Fatigue Fashion: History of the OG-107 Trousers
Fatigue pants are everywhere right now. From Uniqlo to Engineered Garments, everyone has their take on the iconic trousers. You can buy them in any possible shade and material, but they all owe homage to one of the U.S. Army’s most prolific pieces of kit: the OG-107 fatigue trouser.
Named for the color of the 8.5oz. carded cotton sateen that they were made of, the OG (Olive Green) utility uniform would end up being one of the longest issued uniforms in the U.S. Army. The OG-107’s first saw production in 1952 and, after a few variations, were phased out by 1981, becoming the defining uniform of the Cold War and Vietnam in the process.
Pressed and starched OG-107s at Camp Roberts, CA 1965. Image via California Military Department Historical Collection
Like most mid-century U.S. military uniforms and equipment, the industrial scale and large contracts (i.e. the military industrial complex) ensured that millions of OG-107 uniforms would enter the civilian market, first via surplus and then, as many military uniforms do, trickle up into the fashion industry.
The OG-107 trousers were introduced in 1952, but to truly understand where they came from and how they would eventually be utilized, you need to go back to the 1949 Army Uniform Board where the complete overhaul of the Army’s uniforms started. The introduction of not only the uniform but the color OG-107 itself is an important and purposeful change from the Olive Drab color of WWII. The Army charted a new course in the Cold War and looked to define itself as a world power projecting its heavily starched Olive Green uniforms across the globe.
Soldiers working at the Sierra Army Depot in California.
You can make out the waist adjusting tab on the OG-107’s of the soldier in the center.
Image via California Military Department Historical Collection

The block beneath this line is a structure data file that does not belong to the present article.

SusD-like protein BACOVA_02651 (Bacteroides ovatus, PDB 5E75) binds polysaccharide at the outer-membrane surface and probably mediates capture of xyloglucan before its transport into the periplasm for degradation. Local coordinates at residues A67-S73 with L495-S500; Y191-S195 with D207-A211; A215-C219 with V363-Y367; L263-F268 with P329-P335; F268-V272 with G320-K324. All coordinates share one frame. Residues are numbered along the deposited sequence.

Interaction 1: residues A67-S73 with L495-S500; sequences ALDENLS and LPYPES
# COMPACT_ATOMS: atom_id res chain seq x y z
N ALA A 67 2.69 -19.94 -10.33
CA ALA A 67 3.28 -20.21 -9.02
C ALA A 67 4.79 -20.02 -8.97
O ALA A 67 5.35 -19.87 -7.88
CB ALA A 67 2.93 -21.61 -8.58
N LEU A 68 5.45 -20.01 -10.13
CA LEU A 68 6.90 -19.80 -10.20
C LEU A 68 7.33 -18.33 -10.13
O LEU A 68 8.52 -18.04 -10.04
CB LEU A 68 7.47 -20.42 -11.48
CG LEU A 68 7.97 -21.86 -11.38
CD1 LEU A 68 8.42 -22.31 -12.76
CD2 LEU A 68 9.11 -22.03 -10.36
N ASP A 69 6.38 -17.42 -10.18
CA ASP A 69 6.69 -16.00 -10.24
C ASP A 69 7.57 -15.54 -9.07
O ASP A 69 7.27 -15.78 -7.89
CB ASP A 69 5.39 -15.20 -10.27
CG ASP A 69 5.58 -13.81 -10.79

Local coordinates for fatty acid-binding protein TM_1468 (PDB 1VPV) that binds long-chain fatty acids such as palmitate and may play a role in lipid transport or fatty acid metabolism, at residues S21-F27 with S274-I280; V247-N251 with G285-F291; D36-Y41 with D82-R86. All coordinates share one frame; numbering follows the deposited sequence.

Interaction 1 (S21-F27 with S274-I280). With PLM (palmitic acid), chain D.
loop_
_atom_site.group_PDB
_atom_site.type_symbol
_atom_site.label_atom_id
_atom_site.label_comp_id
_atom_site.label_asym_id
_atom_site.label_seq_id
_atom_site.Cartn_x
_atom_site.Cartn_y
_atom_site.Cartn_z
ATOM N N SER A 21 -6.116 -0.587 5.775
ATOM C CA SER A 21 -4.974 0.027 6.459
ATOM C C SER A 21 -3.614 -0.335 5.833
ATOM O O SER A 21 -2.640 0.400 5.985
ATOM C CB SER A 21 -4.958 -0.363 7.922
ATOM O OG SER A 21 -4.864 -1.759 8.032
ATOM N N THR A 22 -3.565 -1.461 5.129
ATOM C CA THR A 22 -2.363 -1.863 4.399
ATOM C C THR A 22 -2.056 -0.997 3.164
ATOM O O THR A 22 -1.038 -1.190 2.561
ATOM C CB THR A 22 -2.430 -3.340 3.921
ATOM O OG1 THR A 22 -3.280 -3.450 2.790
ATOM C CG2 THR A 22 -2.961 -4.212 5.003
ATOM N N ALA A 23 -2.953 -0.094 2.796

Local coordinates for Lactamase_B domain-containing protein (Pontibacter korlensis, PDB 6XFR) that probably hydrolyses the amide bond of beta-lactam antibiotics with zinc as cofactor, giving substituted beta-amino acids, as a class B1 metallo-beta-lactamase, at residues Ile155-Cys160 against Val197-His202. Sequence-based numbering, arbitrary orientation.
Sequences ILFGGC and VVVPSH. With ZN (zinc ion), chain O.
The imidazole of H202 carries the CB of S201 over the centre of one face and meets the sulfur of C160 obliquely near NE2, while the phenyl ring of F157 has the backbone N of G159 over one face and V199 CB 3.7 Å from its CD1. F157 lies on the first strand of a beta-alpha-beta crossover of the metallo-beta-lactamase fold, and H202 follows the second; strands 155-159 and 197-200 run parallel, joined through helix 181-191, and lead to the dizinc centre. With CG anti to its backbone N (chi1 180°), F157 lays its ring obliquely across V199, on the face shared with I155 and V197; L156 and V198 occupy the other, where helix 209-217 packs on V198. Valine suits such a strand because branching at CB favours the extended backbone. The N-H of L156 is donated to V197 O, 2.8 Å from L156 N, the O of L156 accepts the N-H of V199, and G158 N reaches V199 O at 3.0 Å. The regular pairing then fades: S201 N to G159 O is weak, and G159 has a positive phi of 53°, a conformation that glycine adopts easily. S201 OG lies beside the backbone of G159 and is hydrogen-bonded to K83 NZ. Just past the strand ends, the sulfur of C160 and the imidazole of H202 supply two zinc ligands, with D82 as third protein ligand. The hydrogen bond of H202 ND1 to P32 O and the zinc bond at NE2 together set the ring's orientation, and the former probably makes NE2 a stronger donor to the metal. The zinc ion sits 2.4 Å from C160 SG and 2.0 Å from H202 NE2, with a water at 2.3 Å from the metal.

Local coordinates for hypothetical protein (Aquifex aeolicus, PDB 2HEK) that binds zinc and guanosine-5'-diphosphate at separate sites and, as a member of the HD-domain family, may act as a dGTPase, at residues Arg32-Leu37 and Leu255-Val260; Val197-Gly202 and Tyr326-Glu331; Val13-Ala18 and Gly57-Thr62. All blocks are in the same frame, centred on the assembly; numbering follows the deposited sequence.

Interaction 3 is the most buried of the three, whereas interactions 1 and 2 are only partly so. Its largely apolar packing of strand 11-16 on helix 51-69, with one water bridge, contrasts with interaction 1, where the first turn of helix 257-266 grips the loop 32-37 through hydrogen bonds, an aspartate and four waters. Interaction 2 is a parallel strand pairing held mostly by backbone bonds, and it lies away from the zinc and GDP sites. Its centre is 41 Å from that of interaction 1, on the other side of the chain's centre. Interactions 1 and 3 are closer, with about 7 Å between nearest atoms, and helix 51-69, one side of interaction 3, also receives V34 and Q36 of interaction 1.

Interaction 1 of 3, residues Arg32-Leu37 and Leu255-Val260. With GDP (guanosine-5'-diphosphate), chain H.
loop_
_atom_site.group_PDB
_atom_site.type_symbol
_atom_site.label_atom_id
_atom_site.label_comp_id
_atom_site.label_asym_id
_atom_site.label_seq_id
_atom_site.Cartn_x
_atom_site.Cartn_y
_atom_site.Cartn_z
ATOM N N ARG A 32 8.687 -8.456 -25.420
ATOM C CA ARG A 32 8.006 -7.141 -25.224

The design of the OG-107 trousers was incredibly simple and remained nearly unchanged during its issued lifespan. The trousers and matching “jacket”—worn as a shirt—were made of 8.5oz. carded cotton sateen in the new Army standard OG-107 color. This fabric was the result of textile research conducted during the Korean War to find a more durable replacement for the WWII-era herringbone twill (HBT) but retained its light weight. The HBT uniform had started out as fatigue wear, but with the reality of modern warfare, these more casual and practical uniforms became battle dress in WWII and Korea.
While officially the US Army used the term “utility uniform” to describe the new OG-107’s, soldiers continued to refer to them as fatigues as they had HBTs. The first specification for the trousers was dated November 21, 1952, and included all the hallmarks we recognize today: two large front patch pockets, two rear patch pockets with buttons flap closures, and size adjustment tabs. The simple design mimicked a few other US military trousers over the previous decades. Front facing patch pockets can be seen on pre-WWII US Army denim dungarees and on models of the USMC P41 trousers. The 1947 model HBT trousers, in fact, are essentially the same design as the OG-107 trousers.
Post-1964 OG-107 trousers marked with true measurements and without waist adjusting tabs. Photo via the author.
The two modifications to the trousers came in late 1964 and in 1975. First, in 1964 the jacket and trousers changed from “small”, “medium”, “large” to true measurements (i.e. “32×30”) and with this the waist adjustment tabs were removed. As the Vietnam War ground on and the casualization of the military started with its transition to an all-volunteer force, emphasis on starched and tailored fatigues waned. To this effect, the Army introduced a new “durable press” polyester cotton blend trousers in an OG-507 shade. This later model can be weeded out by looking for a bright yellow internal tag with care instructions and a zipper fly.
A soldier models the durable press OG-507 fatigue uniform at the U.S. Army Natick Soldier Research, Development & Engineering Center. April 8, 1977. Image via Digital Commonwealth
The telltale yellow tag of the OG-507s. Image via Saunders Militaria
So whether you’re following in the footsteps of military style, the anti-war subversiveness of the Vietnam War protesters, or are simply looking for a cheap and eco-conscious alternative, the OG-107 trouser will be around. Though it defined army uniforms for decades, it may come to define your wardrobe for at least a few seasons.
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